Linked by Alcibiades on Wed 4th Jan 2006 18:04 UTC
Windows Like a lot of people who have worked in the business, I find myself in conversations about computer security with people who are having problems or know people who have problems. I wrote this to save me from explaining the same thing over and over again to different people, and to save them the trouble of having to make notes as we talked. It was meant to be something you could give to a 'naive user' and have them be able to read and follow it more or less unaided, and while not being a complete guide, at least be something that made them more secure than before they got it.
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good article...concise...
by jtrapp on Wed 4th Jan 2006 18:47 UTC
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The writer does a nice job of being concise and offers an easy to read list of the basics. Of course it is somewhat over simplified, but it is titled a "naive user's guide".

I am continually amazed by friends who are highly infected by spyware and still continue to do their online banking. Sometimes I get hijacked to clean their systems or (worse case) reinstall Windows. I always tell them to change any passwords they have typed into the computer, but they rarely do so. At heart the human race is closely related to lemmings.

Reply Score: 4

RE: good article...concise...
by helf on Wed 4th Jan 2006 21:53 UTC in reply to "good article...concise..."
helf Member since:

yes, lets hear it for the lemmings!

Reply Score: 1

v No Chance For Windows
by hraq on Wed 4th Jan 2006 18:52 UTC
Nice read
by rexbinary on Wed 4th Jan 2006 19:18 UTC
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Will forward to some 'Naive Users' ;)

Reply Score: 1

Windows Update
by pureza on Wed 4th Jan 2006 19:19 UTC
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I keep telling this to everyone who complains about virus and the bloat of some anti-virus: use Windows Update. Most of the exploits are fixed before they get exploited. Remember msblast, whose fix was available 1 month before the virus started to emerge.

In about 6 years using the Internet daily (most of the time in Windows) I have never been infected from a single virus, except one day I actually reinstalled Windows and forgot to enable the firewall before going to Windows Update.

I keep telling this. Nobody believes me, though.

Anyway, nice article. Follow its instructions and you will be ok.

Reply Score: 2

RE: Windows Update
by Tom K on Wed 4th Jan 2006 19:31 UTC in reply to "Windows Update"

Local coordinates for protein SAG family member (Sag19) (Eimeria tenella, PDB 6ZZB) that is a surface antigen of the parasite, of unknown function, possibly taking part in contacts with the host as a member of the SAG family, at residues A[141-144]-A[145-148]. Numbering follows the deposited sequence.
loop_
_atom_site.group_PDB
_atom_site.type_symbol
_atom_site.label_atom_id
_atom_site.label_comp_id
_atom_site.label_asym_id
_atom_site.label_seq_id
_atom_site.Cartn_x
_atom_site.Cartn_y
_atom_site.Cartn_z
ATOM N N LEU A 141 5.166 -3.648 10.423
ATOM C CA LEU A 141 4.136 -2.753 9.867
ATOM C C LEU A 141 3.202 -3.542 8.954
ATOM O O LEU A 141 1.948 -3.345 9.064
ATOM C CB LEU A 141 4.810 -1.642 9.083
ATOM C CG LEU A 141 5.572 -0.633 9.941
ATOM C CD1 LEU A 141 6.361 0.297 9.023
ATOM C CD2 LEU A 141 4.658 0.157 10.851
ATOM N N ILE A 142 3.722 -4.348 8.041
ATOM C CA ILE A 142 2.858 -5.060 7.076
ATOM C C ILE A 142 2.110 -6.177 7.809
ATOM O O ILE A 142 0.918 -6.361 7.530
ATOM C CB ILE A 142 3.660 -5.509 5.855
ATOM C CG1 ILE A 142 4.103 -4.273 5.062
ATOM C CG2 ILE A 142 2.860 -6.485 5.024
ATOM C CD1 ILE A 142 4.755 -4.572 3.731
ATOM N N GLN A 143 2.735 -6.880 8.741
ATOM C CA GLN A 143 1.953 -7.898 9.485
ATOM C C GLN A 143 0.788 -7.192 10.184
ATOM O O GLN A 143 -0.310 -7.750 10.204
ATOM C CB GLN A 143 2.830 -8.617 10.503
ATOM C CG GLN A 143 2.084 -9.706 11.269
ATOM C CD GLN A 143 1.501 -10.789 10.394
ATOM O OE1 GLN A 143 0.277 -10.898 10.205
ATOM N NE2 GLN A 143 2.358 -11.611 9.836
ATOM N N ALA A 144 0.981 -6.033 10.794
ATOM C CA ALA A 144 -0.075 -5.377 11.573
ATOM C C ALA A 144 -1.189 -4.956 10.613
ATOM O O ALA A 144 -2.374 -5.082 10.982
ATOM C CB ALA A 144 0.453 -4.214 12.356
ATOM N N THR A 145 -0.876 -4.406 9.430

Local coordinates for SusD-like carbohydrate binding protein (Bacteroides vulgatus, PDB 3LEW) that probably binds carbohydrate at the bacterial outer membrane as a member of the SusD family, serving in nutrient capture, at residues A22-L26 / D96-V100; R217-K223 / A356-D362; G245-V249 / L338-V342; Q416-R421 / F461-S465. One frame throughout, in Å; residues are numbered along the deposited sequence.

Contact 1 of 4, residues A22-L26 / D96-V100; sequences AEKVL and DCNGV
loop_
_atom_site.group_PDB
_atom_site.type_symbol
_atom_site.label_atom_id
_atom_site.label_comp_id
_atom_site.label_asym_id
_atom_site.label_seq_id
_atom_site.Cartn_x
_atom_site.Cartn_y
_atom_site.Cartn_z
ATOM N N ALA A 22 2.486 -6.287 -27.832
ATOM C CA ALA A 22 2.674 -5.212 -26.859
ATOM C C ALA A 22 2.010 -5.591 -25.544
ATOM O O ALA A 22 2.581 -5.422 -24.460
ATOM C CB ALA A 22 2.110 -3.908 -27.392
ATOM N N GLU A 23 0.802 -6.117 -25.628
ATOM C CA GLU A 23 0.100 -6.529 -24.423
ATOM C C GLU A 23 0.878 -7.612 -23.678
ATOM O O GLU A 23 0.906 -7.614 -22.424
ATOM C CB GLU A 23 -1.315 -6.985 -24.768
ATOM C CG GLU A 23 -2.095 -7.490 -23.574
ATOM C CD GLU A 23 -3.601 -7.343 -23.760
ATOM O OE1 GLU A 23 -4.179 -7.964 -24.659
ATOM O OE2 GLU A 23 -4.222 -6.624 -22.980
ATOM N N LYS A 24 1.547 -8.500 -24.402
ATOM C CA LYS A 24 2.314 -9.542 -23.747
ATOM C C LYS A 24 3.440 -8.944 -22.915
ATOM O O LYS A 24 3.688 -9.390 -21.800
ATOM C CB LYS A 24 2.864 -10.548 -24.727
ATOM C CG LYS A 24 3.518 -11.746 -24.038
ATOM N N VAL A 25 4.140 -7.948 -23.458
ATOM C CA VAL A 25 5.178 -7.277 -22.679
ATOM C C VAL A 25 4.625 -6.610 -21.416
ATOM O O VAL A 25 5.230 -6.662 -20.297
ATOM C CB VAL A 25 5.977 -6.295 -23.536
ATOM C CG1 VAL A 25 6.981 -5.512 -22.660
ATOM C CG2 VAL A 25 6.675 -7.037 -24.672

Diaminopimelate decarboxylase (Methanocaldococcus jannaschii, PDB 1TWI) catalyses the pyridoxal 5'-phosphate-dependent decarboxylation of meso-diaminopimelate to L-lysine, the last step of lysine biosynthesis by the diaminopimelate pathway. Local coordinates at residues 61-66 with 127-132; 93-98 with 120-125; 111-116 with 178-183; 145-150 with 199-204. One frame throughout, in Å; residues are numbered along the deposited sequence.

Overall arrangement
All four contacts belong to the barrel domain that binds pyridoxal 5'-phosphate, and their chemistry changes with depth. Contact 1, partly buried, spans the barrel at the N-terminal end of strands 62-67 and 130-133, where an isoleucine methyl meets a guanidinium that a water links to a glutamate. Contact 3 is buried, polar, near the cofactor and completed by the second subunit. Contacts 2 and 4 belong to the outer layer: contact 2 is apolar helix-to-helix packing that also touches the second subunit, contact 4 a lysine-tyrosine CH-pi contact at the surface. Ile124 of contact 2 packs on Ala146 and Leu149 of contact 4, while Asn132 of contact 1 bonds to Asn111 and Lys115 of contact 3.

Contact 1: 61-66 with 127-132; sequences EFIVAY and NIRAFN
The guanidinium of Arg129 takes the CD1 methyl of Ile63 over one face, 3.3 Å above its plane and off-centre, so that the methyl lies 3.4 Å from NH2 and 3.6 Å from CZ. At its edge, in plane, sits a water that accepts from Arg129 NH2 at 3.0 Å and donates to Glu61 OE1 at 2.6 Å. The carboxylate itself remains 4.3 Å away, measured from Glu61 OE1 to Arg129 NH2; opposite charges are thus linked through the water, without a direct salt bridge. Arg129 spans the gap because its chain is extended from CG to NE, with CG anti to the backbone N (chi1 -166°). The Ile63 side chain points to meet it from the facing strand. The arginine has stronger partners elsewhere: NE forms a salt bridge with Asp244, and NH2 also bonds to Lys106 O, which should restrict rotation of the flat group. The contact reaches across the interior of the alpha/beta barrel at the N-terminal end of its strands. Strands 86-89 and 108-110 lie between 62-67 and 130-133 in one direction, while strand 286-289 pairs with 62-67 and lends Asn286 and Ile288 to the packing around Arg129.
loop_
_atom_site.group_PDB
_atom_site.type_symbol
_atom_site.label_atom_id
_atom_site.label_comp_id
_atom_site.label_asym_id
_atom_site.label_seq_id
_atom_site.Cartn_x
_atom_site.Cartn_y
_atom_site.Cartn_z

Tom K Member since:

Good thing for you, 2K and XP have automatic updates. ;) Just set it up to automatically download and install updates at a time you KNOW their computer will be on, and no more problems.

Reply Score: 3

RE[2]: Windows Update
by Windows Sucks on Wed 4th Jan 2006 20:06 UTC in reply to "RE: Windows Update"
Windows Sucks Member since:

Hummmmm, problem with that is what do you do (Like now with Microsoft Security Advisory 912840) when there is no patch?

Unplug the thing or pray you don't get jacked? LOL!

Good luck!

Reply Score: 2

Member since:

Explaining that to the naive would be a bit more troublesome. Explaining that you have to de-register dlls is beyond the usual Windows Security lecture.

Reply Score: 2

modmans2ndcoming Member since:

Just give them the patch on

Reply Score: 1

A somewhat paranoid view of security
by Robert Escue on Wed 4th Jan 2006 19:51 UTC
Robert Escue
Member since:

Most of the information is common sense stuff for those of us who work in the IT field or have an above average interest in computers.

Alcibiades' description of the effects of malware assumes the user goes to every warez/porn/malware/social engineering/phishing site on earth. Usually to get trojaned by a porn dialer means you went to a porn site that supports the malware! Normal surfing in the US you would get the typical amount of spyware, and not much more. My 15 year old daughter goes to a number of sites that her friends send links to that I sometimes think are questionable, but she has not been hit. And I check her system weekly using Symantec AntiVirus, AdAware, Spybot Search and Destory.

I don't necessarily agree with replacing Windows XP's SP2 firewall with ZoneAlarm, while ZoneAlarm will definitely protect a machine better than Microsoft's product, it is also harder to configure, which brings me to the second issue I have with this article. Much of this assumes a level of experience that the "typical" user doesn't have, and the reason why most users don't do this is because they either don't know how, they see it as too hard, or that it severely limits the functionality of the system.

For this guide to be really useful, it would have to be written in layman's terms and use lots of screen shots.

Reply Score: 2

alcibiades Member since:

"Alcibiades' description of the effects of malware assumes the user goes to every warez/porn/malware/social engineering/phishing site on earth"

Well not really. At least not around here. I have seen a pro shop down the street in the process of taking several hundred items off a family machine, and another family paying for a disinfection of similar scale - and the comment was, you don't understand what normal use is these days, its ring tones and music downloads, and instant messaging, and that's what does it.